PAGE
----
The Lost Tradition of New Year’s Day Calling

New Years Eve 1910
New Year's Eve, 1910

Will you be calling on friends today to wish them a happy New Year and raise a glass of fine old Madeira “as soft as rain water and as delicate in flavor as the texture of the glass from which it was sipped”?

Once upon a time, New Year’s Day calling—that is, formally informal visits to friends—marked the social start to the new year in New York. Yet times change: the Dutch colonial tradition was already being lamented a century ago as a habit of previous generations. In a 1916 issue of The Lotus, published by the Metropolitan Museum of Art, the magazine looked back:

From old Dutch times to about 1880 New Year’s Day in New York was devoted the universal interchange of visits. Every door was thrown wide open. It was a breach of etiquette to omit any acquaintance in these annual calls, when old friendships were renewed and family differences were amicably settled. A hearty welcome was extended even to strangers of presentable appearance.

As that last line suggests, this was very much a class-based festivity. The wealthy weren’t slumming on New Year’s Day, and it’s doubtful butlers would let in strangers of a not so presentable appearance. (The New Years Day activities of other classes go unrecorded here.)

The party-hearty atmosphere of New Year’s Day transferred itself to the eve before.

There were “great feasts spread in many houses, and the tradition of tremendous Dutch eating and drinking were faithfully observed.” Particular houses were known for their eggnog, rum, oysters, or that old Madeira. Everybody had cake “in the form of an Egyptian cartouche.” No explanation of that particular design is given, so we may surmise that Egyptomania, born of Napoleon’s Egyptian campaign of 1798-1801 and subsequently fostered by the Victorians, was still going strong.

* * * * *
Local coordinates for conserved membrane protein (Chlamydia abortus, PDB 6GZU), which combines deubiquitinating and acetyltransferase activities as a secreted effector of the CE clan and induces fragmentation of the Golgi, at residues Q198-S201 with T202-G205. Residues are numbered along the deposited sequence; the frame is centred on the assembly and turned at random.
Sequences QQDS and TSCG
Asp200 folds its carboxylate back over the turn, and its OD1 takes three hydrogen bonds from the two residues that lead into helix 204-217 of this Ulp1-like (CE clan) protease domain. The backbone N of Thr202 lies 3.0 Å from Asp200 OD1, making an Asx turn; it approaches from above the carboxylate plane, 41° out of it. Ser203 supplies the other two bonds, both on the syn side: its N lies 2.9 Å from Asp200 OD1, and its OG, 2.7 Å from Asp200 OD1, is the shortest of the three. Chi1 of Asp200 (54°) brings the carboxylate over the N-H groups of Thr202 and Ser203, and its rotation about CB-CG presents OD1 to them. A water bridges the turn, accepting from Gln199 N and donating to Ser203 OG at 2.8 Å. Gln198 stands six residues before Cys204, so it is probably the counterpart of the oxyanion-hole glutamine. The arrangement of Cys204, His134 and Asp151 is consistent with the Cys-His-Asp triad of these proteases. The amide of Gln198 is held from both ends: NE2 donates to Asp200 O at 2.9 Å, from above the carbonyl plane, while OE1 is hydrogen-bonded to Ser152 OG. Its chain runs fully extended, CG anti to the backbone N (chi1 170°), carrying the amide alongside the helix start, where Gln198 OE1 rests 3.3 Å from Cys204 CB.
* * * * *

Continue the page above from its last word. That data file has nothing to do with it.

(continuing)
By the mid-1800s, these calls were also a chance for single young men to meet single young women. It was a good way to scout out the possibilities on both sides of the marriage market. But by the 1880, “the garish empire of the nouveaux riches” marked the beginning of “more degenerate days.”

The situation devolved to groups of young bucks racing around town in open barouches “drawn by steaming horses and with drivers more or less under the ‘infloo-ence’ of the day.” Hostesses were beset by lightning visits by these boors, who would down a glass and race out the door to the next free one. Thus it was that “a wild and unseemly riot of visits led to the finishing of the custom.” Isn’t it always so?

The party-hearty atmosphere eventually transferred itself to the eve before New Year’s Day. This too, had Old-World precedents. The Lotus notes that in Frankfort, Germany, from time immemorial the residents would open their windows or stream into the streets to toast the new year at the stroke of midnight.

So, whether you do it New Year’s Eve or New Year’s Day, may the “infloo-ence” of a new day carry you into the new year.


JSTOR Citations

Happy New Year

The Lotus Magazine, Vol. 7, No. 4 (Jan., 1916), pp. 145-150

Thomas J. Watson Library, The Metropolitan Museum of Art

Matthew Wills

Matthew Wills has advanced degrees in library science and film studies and is lapsed in both fields. He has published in Poetry, Huffington Post, and Nature Conservancy Magazine, among other places, and blogs regularly about urban natural history at matthewwills.com.

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